Helping Teachers Nationwide Strengthen Social and Emotional Skills
Where do major media outlets turn when they want to help teachers? Youth Communication. The New York Times Learning Network recently featured our stories. So did Teaching Tolerance, which reaches 450,000 educators nationwide.
Educators will use these stories to encourage teens to understand and empathize with others who may be far removed from them by race, ethnicity, sexual orientation, and other differences.
For a lesson on Muslim stereotypes, The New York Times included a YCteen article that features everyday Muslim teens talking about their lives.
Teaching Tolerance added two of our stories to its online anti-bias curriculum. Nhi Tong writes about adjusting as a new immigrant from Vietnam. Melvin Pichardo describes how acting male roles on stage helped him overcome macho family expectations.
The new issue of Teaching Tolerance also includes a feature story about our intensive writing program. Youth Communication’s full-time editors work with a diverse group of teens to help them identify transformative moments in their lives. The teens then write about those moments in ways that spur empathy toward peers and help readers feel less alone in their own struggles. The stories also provide models of how teens can use social and emotional skills, like self-awareness and responsible decision-making, to achieve their goals.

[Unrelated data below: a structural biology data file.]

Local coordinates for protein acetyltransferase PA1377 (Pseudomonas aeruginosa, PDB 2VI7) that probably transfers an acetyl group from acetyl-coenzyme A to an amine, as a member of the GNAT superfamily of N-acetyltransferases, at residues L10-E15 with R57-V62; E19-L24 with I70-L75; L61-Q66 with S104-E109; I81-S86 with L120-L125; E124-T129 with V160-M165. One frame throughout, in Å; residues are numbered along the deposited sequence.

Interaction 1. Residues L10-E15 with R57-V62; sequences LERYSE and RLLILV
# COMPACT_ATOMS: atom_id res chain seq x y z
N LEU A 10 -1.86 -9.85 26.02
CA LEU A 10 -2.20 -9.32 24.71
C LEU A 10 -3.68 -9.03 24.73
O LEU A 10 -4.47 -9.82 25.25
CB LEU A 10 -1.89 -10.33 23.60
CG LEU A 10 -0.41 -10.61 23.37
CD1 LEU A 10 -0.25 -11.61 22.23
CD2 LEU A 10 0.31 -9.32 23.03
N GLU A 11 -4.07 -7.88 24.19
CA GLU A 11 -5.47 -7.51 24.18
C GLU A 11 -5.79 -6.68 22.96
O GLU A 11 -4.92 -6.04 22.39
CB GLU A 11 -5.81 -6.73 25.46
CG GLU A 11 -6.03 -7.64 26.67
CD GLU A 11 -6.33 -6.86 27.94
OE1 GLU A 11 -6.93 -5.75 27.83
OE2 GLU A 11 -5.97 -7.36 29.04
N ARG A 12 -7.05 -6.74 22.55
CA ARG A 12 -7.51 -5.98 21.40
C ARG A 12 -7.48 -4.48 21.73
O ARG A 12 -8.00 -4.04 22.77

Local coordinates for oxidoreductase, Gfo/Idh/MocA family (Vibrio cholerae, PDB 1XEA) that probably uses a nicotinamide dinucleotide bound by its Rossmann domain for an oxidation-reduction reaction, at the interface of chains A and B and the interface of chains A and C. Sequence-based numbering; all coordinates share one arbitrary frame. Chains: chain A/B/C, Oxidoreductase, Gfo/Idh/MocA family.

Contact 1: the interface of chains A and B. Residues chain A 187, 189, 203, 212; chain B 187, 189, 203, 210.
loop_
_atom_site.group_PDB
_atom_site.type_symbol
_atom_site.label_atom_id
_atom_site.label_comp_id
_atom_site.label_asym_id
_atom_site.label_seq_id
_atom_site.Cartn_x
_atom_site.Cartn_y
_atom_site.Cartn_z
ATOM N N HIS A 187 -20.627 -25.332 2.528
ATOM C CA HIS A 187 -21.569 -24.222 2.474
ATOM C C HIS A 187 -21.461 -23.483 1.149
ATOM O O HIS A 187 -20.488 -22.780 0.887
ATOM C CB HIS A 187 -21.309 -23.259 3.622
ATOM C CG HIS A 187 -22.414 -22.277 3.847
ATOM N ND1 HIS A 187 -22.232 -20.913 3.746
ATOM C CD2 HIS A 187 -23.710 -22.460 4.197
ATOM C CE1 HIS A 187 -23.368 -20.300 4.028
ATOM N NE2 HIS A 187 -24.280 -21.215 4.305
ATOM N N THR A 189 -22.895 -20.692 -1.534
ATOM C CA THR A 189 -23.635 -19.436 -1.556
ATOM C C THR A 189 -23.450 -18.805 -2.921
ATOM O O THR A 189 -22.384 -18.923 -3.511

“Kids who might not think they share a sensibility with a Dominican or Chinese or Muslim or transgender boy or girl, find mirrors of themselves in their stories,” says Executive Director Keith Hefner. “That builds bridges of empathy and understanding.”
That sense of understanding opens the door to meaningful discussions and impactful lessons in the classroom.
As Lindberg put it in her article, “Teenage writers in New York City are changing how educators and youth workers do their jobs — and how young readers see the world.”
We’re thrilled that outlets like Teaching Tolerance and The New York Times are helping us get these powerful stories into the hands of more teachers and teens.